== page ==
The second half of the book is dedicated to Iwo Jima and the tone is noticeably dark and serious. The first half of RED BLOOD BLACK SAND is invested in familiarizing readers with Tatum and his buddies ... the second half of the book rips everything to shreds. We spend a lot of time getting to know these men only to have them taken away again and again ... and again. Because Tatum never alludes to the fate of his friends in the first part, the impact of their deaths is more profound. The replacements come and go in short order ... his unit is decimated. The death and destruction on Iwo Jima is evident on every page and it is profound; Tatum does not refrain from providing the grisly details. Contrary to the book's title, Medal of Honor recipient John Basilone does not play a prominent role in Tatum's story. Other than expressing his idolization of "Manila John" when training and describing the events surrounding his death, the author doesn't devote much time on Basilone.
I found RED BLOOD BLACK SAND to be one of the more riveting and vivid accounts of combat ... on par with Sledge's book. I appreciated the author's candid approach to his time in boot camp; it offers a well-rounded view of one young man's total war experience. The book is organized in a manner that makes for a fast, satisfying read. Each chapter is comprised of small sub-chapters that are titled in a manner that details the sub-chapter. A superb and well-written memoir; I wish I had discovered it when it was first published almost 20 years ago.
Review by Michael C Homan, January 9, 2013
Bought it for my Grandfather who fought in Iwo Jima and he can't put it down!!! He says it is one of the best books on Iwo that he has ever read!!!!
Review by John E. Larsen "Larso", October 6, 2012
Tatum is another of the men represented in the TV series `The Pacific'. While his depiction there is quite limited, he was part of the small group of men that Medal of Honor winner John Basilone comman-deered to force a way off the beach when the landing on Iwo Jima had stalled. His story here covers his Iwo Jima experiences in considerable detail as a member of B/1/27 of the 5th Marine Division.
The author was a very keen volunteer for the Marines, joining up in the middle of 1943. He writes in great detail of his training and the other experiences he had as a young man venturing into a dangerous world. He likes the marines and Basilone is his hero and he is extremely excited when he is posted to the newly forming 5th Marine Division and finds that Basilone will be in his regiment. He meets him early on and writes in some detail of Basilone's attention to detail and professionalism as a fighter. He then goes into great detail on the landing on Iwo Jima and his part in Basilone's fighting group. He then witnesses his death and writes quite a bit about the impact this had on himself and others. This section gives a lot of information for those interested in this marine hero.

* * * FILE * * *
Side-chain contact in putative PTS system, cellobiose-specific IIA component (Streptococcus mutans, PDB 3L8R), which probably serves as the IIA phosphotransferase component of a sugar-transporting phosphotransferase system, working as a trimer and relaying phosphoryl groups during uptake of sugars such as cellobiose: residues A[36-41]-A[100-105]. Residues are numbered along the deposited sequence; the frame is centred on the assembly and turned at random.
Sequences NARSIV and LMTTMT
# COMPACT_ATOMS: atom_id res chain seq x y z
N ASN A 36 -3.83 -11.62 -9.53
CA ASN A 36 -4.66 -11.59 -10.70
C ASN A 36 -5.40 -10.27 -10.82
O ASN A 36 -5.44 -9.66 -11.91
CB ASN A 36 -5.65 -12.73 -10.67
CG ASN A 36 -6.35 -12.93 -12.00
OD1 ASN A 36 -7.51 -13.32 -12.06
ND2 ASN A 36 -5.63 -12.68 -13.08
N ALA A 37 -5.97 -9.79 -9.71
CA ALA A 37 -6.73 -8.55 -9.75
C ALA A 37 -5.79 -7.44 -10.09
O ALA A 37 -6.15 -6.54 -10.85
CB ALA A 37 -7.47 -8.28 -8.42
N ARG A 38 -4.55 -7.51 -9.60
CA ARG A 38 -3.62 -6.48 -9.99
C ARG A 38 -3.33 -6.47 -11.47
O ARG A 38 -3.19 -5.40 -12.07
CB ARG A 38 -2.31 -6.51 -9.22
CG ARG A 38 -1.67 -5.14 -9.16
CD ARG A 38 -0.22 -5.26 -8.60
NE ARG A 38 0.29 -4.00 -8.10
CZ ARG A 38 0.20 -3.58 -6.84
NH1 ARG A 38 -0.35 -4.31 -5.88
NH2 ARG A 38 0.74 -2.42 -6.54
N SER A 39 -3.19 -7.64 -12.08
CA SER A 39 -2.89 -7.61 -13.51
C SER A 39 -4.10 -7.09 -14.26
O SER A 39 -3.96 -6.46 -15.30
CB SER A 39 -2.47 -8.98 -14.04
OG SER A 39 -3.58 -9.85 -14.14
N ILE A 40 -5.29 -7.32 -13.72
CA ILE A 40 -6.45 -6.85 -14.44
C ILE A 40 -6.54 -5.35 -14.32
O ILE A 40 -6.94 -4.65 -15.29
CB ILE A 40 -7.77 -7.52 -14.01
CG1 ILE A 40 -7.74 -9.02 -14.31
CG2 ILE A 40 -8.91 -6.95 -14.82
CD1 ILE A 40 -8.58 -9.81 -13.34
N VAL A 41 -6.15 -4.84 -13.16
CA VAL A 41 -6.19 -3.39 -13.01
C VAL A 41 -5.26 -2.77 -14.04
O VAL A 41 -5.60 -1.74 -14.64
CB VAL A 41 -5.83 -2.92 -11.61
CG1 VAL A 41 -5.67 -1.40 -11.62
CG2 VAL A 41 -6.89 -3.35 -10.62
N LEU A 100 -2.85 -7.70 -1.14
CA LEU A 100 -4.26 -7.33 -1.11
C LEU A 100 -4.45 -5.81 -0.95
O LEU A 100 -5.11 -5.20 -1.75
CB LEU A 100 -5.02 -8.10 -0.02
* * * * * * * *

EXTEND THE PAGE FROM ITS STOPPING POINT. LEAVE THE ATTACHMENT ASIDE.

The bulk of the book then covers Tatum's extensive combat on Iwo Jima. He is a machine-gunner and is in the front line - such as that existed. Japanese shelling was intense and Tatum was in a constant state of action and tension. He fires on the enemy and is very much at the sharp end. This continues for fourteen days until Tatum is sent back with exhaustion. Tatum writes a day by day account of his experiences and it is very detailed. There is a lot on the awfulness of the fighting but also a lot on his comrades. Tatum was a bit of a prankster in training and he had a mixed relationship with quite a few of his fellows. It humanizes him and them, and the relentless grind of battle is all the starker for it.
There is much to like about Tatum's account. He is very candid about what he saw and did. His regard for Basilone is evident, he records his admiration at length and then provides an eyewitness account of the man's last action and in my opinion does not unduly exploit his connection. I learned a lot about the formation of the 5th Division and how important it was that it received a solid leavening of experienced marines, including many former marine paratroopers. There is a lot on the awful conditions on the ground, the poor supply and sanitation and of course the intense scale of the combat. Tatum gives figures for the casualties at various points and it is chilling reading. There are also fascinating things about the campaign like the use of sniffer dogs. There is then very informative information about the evacuation procedure and thankfully a few chuckles. Tatum also gives some thoughts on the making of the TV series and the post-war lives of those of his comrades who survived. It is in the end quite a full account of being a combat Marine in WW2.
I highly recommend this book. It is though still shaded by the likes of Sledge and Overton and others, hence the 4 stars - which in my opinion is still a pretty good score. See my list for where I think it sits against other combat accounts from the Pacific.
Review by Gary J. Chenett "gary j chenett", October 6, 2012
This is unfortunately the end to first hands reports via books written by Veterans who served during the invasion of Iwo in WWII.